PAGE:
In their first series of the season since virtually all of their players have returned from the COVID IL, with Jon Lester the only player remaining on that list, the Washington Nationals notched their first series win of the year, taking two of three from the St. Louis Cardinals.
Dave Martinez’s men now head back home to D.C. to take on the Arizona Diamondbacks in a four-game weekend series starting on Thursday.
This series is also expected to see the Nationals increase their permitted capacity at games to 25%, which will allow upwards of 10,000 fans at games. That’s up from the 5,000 fans that they were allowed when they opened the season against the Atlanta Braves.
Max Scherzer had been one of the more vocal players encouraging the capacity to be expanded, so he was particularly glad to hear that there will be more fans in the building for this series.
“I hear that we’re moving our capacity up to 25%, which is great,” Scherzer told reporters after the news was announced. “That’s what the CDC said.
“So great, we’re following what the CDC says, I guess you get a pat on the back.”
Here’s what to expect from the four games against the DBacks this weekend...
- Game One: Thursday, April 15th, 7:05 pm EDT. TV: MASN and MLB Network (out-of-market), Radio: 106.7 The Fan
- Game Two: Friday, 16th, 7:05 pm EDT. TV: MASN, Radio: 106.7 The Fan
- Game Three: Saturday, April 17th, 1:05 pm EDT. TV: MASN and MLB Network (out-of-market), Radio: 106.7 The Fan
- Game Four: Sunday, April 18th, 1:05 pm EDT. TV: MASN, Radio: 106.7 The Fan
- Game One: Patrick Corbin (0-1, 12.46 ERA) vs Merrill Kelly (0-2, 8.10 ERA)
- Game Two: Max Scherzer (0-1, 3.75 ERA) vs Taylor Widener (1-0, 2.45 ERA)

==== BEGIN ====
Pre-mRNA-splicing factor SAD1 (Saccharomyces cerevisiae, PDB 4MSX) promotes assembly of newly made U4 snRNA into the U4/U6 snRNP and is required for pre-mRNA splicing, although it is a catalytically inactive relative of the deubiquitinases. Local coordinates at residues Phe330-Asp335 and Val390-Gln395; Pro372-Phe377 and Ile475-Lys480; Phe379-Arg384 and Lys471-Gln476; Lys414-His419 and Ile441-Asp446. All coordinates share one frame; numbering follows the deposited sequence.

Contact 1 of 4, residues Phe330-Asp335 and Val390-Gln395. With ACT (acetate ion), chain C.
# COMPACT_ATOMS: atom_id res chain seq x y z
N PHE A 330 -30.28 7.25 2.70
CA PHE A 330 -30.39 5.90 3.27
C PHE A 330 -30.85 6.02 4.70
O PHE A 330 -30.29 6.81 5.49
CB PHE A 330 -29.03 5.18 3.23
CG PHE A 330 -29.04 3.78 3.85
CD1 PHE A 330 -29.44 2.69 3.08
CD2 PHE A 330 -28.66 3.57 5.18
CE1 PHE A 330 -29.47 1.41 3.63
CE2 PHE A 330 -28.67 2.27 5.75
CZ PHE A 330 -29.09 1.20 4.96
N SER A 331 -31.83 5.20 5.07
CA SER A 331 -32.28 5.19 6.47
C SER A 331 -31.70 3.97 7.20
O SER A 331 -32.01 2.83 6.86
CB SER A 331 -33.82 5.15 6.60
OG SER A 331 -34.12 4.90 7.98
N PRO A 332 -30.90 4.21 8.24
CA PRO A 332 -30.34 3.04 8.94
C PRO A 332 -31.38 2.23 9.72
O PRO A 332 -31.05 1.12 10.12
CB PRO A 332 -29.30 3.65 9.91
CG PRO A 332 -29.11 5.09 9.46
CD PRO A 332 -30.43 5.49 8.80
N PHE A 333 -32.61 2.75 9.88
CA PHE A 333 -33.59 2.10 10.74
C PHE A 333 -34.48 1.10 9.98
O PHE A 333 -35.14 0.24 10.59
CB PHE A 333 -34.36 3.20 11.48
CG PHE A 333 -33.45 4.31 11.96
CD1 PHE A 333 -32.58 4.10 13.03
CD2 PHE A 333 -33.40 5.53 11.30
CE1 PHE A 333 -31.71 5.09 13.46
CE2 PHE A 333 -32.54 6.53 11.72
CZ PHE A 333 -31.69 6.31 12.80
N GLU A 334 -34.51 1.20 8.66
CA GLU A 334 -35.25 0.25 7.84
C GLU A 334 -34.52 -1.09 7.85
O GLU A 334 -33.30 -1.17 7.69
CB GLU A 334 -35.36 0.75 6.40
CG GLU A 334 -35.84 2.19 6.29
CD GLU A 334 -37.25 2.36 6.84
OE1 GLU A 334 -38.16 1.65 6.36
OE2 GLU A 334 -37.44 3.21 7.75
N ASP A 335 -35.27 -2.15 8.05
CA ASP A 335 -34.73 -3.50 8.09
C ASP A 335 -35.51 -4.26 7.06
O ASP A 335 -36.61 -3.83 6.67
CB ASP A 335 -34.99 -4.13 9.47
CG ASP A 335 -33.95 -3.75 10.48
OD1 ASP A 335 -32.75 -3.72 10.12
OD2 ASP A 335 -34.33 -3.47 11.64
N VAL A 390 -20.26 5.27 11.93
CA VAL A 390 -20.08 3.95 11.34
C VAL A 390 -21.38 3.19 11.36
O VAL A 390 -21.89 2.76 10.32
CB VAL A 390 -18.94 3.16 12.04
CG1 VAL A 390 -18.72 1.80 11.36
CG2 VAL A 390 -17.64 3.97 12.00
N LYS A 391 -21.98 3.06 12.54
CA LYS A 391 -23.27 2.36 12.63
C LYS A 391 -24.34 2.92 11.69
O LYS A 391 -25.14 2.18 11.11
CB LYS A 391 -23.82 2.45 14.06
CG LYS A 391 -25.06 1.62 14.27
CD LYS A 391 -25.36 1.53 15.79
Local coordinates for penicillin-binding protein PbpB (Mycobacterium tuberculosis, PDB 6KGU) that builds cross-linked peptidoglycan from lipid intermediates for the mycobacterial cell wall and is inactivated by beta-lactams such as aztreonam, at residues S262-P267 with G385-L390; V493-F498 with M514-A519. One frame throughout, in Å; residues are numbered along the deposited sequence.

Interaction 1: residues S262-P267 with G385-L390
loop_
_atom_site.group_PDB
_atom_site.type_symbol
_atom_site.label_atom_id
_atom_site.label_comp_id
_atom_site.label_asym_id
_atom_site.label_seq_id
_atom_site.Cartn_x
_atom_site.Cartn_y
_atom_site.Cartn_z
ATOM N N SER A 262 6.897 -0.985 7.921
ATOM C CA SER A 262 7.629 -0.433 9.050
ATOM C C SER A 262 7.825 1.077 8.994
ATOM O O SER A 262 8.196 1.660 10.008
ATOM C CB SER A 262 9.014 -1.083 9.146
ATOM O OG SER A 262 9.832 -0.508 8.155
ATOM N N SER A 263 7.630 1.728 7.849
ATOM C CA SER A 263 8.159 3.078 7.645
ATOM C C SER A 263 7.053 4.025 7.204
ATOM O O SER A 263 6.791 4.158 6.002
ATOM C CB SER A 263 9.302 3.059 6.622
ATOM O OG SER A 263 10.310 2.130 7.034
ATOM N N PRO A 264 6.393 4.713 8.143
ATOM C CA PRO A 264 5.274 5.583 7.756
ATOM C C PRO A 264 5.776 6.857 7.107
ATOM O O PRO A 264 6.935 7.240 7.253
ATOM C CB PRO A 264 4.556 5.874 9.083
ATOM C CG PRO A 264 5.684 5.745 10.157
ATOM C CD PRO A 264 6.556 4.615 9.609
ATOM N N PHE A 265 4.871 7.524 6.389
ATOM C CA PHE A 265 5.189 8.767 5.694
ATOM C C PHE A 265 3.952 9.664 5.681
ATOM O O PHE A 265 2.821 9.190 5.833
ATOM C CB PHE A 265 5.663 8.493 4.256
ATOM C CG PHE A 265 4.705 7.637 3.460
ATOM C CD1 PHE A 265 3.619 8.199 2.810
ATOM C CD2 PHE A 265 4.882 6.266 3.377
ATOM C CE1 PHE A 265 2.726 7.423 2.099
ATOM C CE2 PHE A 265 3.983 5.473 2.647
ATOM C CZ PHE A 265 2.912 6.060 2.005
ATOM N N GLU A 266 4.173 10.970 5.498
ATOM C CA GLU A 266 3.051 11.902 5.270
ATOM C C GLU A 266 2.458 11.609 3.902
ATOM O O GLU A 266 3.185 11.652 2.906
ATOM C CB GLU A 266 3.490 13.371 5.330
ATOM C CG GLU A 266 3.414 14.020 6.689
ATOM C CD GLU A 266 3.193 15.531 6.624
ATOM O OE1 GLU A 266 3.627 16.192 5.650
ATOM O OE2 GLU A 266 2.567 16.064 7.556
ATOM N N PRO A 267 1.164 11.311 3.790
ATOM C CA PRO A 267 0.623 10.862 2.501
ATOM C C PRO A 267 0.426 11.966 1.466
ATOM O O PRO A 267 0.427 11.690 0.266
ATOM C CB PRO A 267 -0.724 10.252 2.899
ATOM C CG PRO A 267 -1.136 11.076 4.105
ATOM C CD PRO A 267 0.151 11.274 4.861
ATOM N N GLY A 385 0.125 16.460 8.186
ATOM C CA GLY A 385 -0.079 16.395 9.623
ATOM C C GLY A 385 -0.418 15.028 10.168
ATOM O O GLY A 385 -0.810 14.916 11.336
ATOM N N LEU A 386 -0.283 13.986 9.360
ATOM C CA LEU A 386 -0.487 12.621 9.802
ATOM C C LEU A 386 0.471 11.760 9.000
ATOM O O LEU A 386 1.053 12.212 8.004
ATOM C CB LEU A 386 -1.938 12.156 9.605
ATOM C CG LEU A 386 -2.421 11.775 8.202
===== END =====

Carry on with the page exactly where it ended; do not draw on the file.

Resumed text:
- Game Three: Erick Fedde (0-1, 8.53 ERA) vs Luke Weaver (1-0, 2.13 ERA)
- Game Four: Stephen Strasburg (0-1, 6.30 ERA) vs Madison Bumgarner (0-2, 11.20 ERA)
Josh Harrison: After Carter Kieboom failed to impress this spring and lost his chance to be the regular third baseman, Josh Harrison was the next man up for the Nationals as he was then projected to be the team’s regular second baseman, shifting Starlin Castro to third.
Then the team’s coronavirus outbreak happened, forcing Harrison and others to the COVID IL to begin the season.
Harrison was finally able to return against the Cardinals and barely missed a beat at the plate. In the series, he went 6-for-11 with a pair of walks and three RBIs, showing little sign of rust after not seeing live pitching for two weeks.
Having Harrison back and hitting well, along with the returns of Josh Bell and Kyle Schwarber, should give the Nats’ offense a huge boost from its sluggish start.
Asdrúbal Cabrera: Old friend alert! After a year and change with the Nationals, Cabrera signed a one-year contract with the Diamondbacks this offseason to be the team’s primary third baseman and he’s started off strongly in his new digs.
In 33 at-bats with Arizona, Cabrera is slashing .273/.405/.545 with two home runs, 9 RBIs, and double the number of walks as strikeouts with eight and four respectively. After three stints with the Nationals, it will be interesting to see how the team’s pitchers will handle him in the upcoming series, especially with the form that he’s been in so far in 2021.